Pompey conquered Jerusalem, deposed Aristobulus II, and appointed Hyrcanus II as a puppet ethnarch (not king) of Judea, also restoring him to the position of high priest in the Temple (Josephus B.J. 1.128–153). This was the beginning of Roman rule over the land, which ended with the Islamic conquest some seven hundred years later.
The real power behind the throne was in the hands of Hyrcanus’ advisor Antipater, son of one of the Idumeans who were forcefully converted to Judaism by John Hyrcanus I (Josephus A.J. 13.257–258). Antipater was the father of Herod, who was destined to become a great king himself. In 40 BC, war broke out with the Parthians (Persians), who temporarily appointed Antigonus II Mattathias, the younger son of Aristobulus II, as king. Hyrcanus II was taken prisoner, his ears and nose were cut off, ensuring that he could no longer serve as high priest, and he was carried off into exile in Babylonia (similarly to the Biblical King Zedekiah in 2 Kings 25:7). Herod escaped with his life and returned with a Roman army to reclaim the throne in 37 BC. A year later he requested that Hyrcanus II travel back to Jerusalem from Babylonia, only to accuse him of treason and ingloriously execute him in 30 BC, at the age of 80 (Josephus B.J. I.433; A.J. 15.165–173).
The type of burial cave fits the Herodian period, the time in which Hyrcanus II was put to death.persona non grata in the eyes of Herod the Great. Nevertheless, a burial of some sort was called for. Therefore, a rock-hewn cave in the Jerusalem necropolis on the Mount of Olives would seem a reasonable place for him to be buried. It seems that the aged Hyrcanus still had some supporters who longed for a Hasmonean revival. The provision of a decent burial for one of the last Hasmoneans should come as no surprise.It is also not surprising that Hyrcanus was not buried in a royal tomb, for he was at this point a
The second line of the inscription mentions the year “ninety and nine of Hyrcanus.” What happened ninety-nine years after some event associated with this person? Hyrcanus II was crowned in 67 BC, and ninety-nine years later would be the year AD 32, to which we see no significance. However, when counting ninety-nine years from Hyrcanus’ death in 30 BC, this would be year AD 69, exactly one year before the destruction of the Temple by Titus in AD 70. In this last year of the Second Temple era the war between the Jews and the Romans had raged for three years. Jerusalem was in the grip of zealots of all stripes, with Simon bar Giora’s faction perhaps the most dominant among them. (Josephus B.J. 7.262-273, on Simon Bar Giora specifically see 265-266). Moreover, it was the Year of the Four Emperors, which rocked the Roman Empire and was destined to end with Vespasian gaining the throne.His coronation marked the “final judgment” on the Jewish rebellion—suppressing it had been his main goal for the last two years and, now that he was in power, he intended to bring it to a close. His son, Titus, would accomplish this mission. Perhaps, shortly before the siege began, certain Jews came to this cave, perhaps the tomb of Hyrcanus II, and inscribed on its wall a message that was significant to them. This would be in keeping with some of the content of some ancient Jewish burial graffiti, as discussed by Karen Stern.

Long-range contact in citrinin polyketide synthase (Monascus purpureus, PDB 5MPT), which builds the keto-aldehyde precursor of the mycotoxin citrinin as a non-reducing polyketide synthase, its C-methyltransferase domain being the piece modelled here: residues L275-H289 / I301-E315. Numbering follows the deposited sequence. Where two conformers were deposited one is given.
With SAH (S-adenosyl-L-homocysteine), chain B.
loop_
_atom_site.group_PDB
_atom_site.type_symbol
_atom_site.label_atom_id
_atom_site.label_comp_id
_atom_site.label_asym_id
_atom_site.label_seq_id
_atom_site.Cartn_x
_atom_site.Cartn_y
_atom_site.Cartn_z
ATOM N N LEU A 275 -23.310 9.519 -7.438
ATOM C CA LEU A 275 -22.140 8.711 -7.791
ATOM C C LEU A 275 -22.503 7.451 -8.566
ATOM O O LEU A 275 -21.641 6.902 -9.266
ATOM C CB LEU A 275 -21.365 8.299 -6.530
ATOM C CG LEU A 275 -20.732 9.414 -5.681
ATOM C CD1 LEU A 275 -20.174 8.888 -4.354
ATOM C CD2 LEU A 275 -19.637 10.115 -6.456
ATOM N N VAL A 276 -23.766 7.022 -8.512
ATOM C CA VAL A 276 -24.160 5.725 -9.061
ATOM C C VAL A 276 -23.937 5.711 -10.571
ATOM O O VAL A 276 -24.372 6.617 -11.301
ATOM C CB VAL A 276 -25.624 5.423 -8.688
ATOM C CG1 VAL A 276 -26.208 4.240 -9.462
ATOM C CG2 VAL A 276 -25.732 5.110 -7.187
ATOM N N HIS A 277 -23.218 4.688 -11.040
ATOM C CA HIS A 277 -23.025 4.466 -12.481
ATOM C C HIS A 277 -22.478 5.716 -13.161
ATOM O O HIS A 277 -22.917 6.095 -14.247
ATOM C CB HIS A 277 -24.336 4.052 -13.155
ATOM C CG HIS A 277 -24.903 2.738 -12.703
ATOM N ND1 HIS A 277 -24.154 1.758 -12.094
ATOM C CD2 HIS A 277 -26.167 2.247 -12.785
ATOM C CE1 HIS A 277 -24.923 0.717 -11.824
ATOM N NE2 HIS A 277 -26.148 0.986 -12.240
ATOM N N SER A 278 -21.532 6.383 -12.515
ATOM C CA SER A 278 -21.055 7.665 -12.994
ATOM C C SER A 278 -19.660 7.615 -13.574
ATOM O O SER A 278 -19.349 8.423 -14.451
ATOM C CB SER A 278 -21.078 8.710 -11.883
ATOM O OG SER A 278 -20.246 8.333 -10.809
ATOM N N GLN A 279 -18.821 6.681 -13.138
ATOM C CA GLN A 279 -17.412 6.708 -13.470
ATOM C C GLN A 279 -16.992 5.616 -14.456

The Final Reference
Who is Simon? The second person mentioned in Line 4 is Simon. He is associated with the words התשצא ככא לשמעון, that is, “will it [also] end so for Simon?” In the year AD 69, Simon bar Giora was the leader of the largest faction in Jerusalem fighting against Rome and was identified by the Romans themselves as the ringleader of the revolt. Could this inscription be a graffito, cursing Simon bar Giora, and wishing him a similar fate to that suffered by Hyrcanus II ninety-nine years earlier? It is of some interest that in AD 71 Simon bar Giora was indeed brought to Rome and publicly executed in Titus’ triumph (Josephus B.J. 7.153–154), fulfilling the expectation voiced in our inscription.
It is worth noting that another graffito recording a curse was found at Gezer and dated to the second half of the second century BC, after Gezer’s conquest by the Hasmoneans (142 BC). This is a short graffito bearing the words: “[Says] Pampras; May fire devour Simon’s palace.”This Simon, incidentally, was the great grandfather of Hyrcanus II.
This new Second Temple inscription from Jerusalem mentions two persons: Hyrcanus and Simon. The readings and translation of this inscription are fairly straightforward, but the precise interpretation of the content is difficult. We cautiously suggest a possible understanding of this inscription; it is a curse mentioning two historical figures, articulating the wish that the fate of Simon (bar Giora) be the same as that of Hyrcanus II (i.e., execution for treason).
The core of this article was prepared for formal publishing with MAARAV - A Journal for the Study of the Northwest Semitic Languages and Literatures. Our thanks go to Ido Garfinkel for his in-depth research and core document composition. Thanks to Mr. Haggai Misgav of the Institute of Archeology, The Hebrew University of Jerusalem. Thanks to Yosef Garfinkel, the Yigael Yadin Chair in Archaeology of Israel at the Hebrew University of Jerusalem for his guidance and editorial input. Thanks to Professor Christopher Rollston, Professor of
Northwest Semitic Languages and Literatures, and Chair of the Department of Classical and Near Eastern Languages and Civilizations at George Washington University for being willing to publish our finding.
After more than three years of waiting, MAARAV published our article in their January 2023 edition. Praise the LORD!